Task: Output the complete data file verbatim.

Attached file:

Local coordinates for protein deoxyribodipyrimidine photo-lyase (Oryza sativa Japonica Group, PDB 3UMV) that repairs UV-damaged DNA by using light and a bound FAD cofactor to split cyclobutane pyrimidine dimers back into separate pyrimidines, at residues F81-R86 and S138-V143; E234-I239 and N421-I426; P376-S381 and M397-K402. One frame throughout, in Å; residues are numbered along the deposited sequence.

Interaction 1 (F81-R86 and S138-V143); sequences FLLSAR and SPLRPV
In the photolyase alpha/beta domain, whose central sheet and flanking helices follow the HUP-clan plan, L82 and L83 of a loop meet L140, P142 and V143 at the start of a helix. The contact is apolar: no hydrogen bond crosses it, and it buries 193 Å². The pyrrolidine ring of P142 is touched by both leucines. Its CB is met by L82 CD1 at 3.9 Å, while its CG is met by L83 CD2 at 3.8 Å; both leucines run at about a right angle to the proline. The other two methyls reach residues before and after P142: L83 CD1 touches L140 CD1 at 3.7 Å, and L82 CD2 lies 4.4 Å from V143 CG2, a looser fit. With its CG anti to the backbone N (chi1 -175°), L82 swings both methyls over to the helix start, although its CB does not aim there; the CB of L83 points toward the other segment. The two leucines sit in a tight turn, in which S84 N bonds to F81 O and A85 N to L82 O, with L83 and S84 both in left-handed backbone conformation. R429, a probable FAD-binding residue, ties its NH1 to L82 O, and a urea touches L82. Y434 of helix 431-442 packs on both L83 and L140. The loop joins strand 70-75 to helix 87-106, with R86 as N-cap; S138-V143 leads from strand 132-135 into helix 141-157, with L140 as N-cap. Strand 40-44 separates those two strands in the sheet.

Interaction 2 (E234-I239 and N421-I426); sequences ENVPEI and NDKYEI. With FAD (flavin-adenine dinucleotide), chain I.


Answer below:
Local coordinates for protein deoxyribodipyrimidine photo-lyase (Oryza sativa Japonica Group, PDB 3UMV) that repairs UV-damaged DNA by using light and a bound FAD cofactor to split cyclobutane pyrimidine dimers back into separate pyrimidines, at residues F81-R86 and S138-V143; E234-I239 and N421-I426; P376-S381 and M397-K402. One frame throughout, in Å; residues are numbered along the deposited sequence.

Interaction 1 (F81-R86 and S138-V143); sequences FLLSAR and SPLRPV
In the photolyase alpha/beta domain, whose central sheet and flanking helices follow the HUP-clan plan, L82 and L83 of a loop meet L140, P142 and V143 at the start of a helix. The contact is apolar: no hydrogen bond crosses it, and it buries 193 Å². The pyrrolidine ring of P142 is touched by both leucines. Its CB is met by L82 CD1 at 3.9 Å, while its CG is met by L83 CD2 at 3.8 Å; both leucines run at about a right angle to the proline. The other two methyls reach residues before and after P142: L83 CD1 touches L140 CD1 at 3.7 Å, and L82 CD2 lies 4.4 Å from V143 CG2, a looser fit. With its CG anti to the backbone N (chi1 -175°), L82 swings both methyls over to the helix start, although its CB does not aim there; the CB of L83 points toward the other segment. The two leucines sit in a tight turn, in which S84 N bonds to F81 O and A85 N to L82 O, with L83 and S84 both in left-handed backbone conformation. R429, a probable FAD-binding residue, ties its NH1 to L82 O, and a urea touches L82. Y434 of helix 431-442 packs on both L83 and L140. The loop joins strand 70-75 to helix 87-106, with R86 as N-cap; S138-V143 leads from strand 132-135 into helix 141-157, with L140 as N-cap. Strand 40-44 separates those two strands in the sheet.

Interaction 2 (E234-I239 and N421-I426); sequences ENVPEI and NDKYEI. With FAD (flavin-adenine dinucleotide), chain I.